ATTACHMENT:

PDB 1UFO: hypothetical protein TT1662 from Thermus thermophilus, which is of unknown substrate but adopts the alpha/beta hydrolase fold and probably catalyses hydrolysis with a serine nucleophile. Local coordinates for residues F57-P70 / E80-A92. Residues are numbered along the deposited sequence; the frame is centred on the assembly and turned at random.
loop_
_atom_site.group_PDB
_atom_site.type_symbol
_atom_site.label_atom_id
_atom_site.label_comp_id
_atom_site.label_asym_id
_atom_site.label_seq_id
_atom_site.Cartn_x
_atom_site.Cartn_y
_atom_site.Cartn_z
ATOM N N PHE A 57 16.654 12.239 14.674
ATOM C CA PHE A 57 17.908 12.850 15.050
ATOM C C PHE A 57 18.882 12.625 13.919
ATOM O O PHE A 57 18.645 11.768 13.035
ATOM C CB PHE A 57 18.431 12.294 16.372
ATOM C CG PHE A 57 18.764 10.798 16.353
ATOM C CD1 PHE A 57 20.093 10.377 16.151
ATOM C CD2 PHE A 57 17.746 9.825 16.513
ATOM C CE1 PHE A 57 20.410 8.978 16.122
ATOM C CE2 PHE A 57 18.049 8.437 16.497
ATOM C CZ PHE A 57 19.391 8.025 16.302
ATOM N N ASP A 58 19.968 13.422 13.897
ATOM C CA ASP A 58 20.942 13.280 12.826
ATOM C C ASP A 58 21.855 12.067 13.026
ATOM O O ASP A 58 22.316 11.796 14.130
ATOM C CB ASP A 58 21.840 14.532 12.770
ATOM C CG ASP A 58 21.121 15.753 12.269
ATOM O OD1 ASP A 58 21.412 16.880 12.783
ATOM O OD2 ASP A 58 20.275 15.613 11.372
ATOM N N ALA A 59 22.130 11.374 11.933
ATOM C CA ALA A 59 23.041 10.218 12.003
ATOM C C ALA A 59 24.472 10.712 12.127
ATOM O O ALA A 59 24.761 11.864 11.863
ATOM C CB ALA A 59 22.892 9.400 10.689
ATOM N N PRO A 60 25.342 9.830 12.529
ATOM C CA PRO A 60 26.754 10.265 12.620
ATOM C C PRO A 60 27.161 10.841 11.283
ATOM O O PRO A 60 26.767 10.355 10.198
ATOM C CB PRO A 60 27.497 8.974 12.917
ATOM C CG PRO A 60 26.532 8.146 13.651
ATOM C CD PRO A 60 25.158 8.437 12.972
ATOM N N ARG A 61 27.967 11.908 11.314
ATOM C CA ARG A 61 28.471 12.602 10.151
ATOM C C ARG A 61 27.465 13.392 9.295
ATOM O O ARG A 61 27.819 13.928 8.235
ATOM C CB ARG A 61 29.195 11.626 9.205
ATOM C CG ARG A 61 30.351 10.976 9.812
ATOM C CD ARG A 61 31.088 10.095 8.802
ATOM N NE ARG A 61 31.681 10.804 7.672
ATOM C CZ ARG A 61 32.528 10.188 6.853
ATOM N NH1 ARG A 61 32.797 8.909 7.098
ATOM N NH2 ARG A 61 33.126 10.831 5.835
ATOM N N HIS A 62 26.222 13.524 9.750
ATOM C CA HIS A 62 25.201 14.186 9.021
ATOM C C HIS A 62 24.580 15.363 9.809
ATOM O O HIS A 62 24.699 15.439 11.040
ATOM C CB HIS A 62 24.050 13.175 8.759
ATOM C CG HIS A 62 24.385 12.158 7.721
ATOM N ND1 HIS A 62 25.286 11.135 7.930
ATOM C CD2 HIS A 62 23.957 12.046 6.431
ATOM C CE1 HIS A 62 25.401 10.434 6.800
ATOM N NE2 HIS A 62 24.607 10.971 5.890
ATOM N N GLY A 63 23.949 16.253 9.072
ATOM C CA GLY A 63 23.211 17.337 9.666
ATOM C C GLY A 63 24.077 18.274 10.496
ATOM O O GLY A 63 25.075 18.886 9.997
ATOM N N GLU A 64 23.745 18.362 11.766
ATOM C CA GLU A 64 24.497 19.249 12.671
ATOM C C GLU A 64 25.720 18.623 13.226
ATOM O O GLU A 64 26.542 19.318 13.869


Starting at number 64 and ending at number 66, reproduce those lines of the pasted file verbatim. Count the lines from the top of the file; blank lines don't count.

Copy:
ATOM N N GLY A 63 23.949 16.253 9.072
ATOM C CA GLY A 63 23.211 17.337 9.666
ATOM C C GLY A 63 24.077 18.274 10.496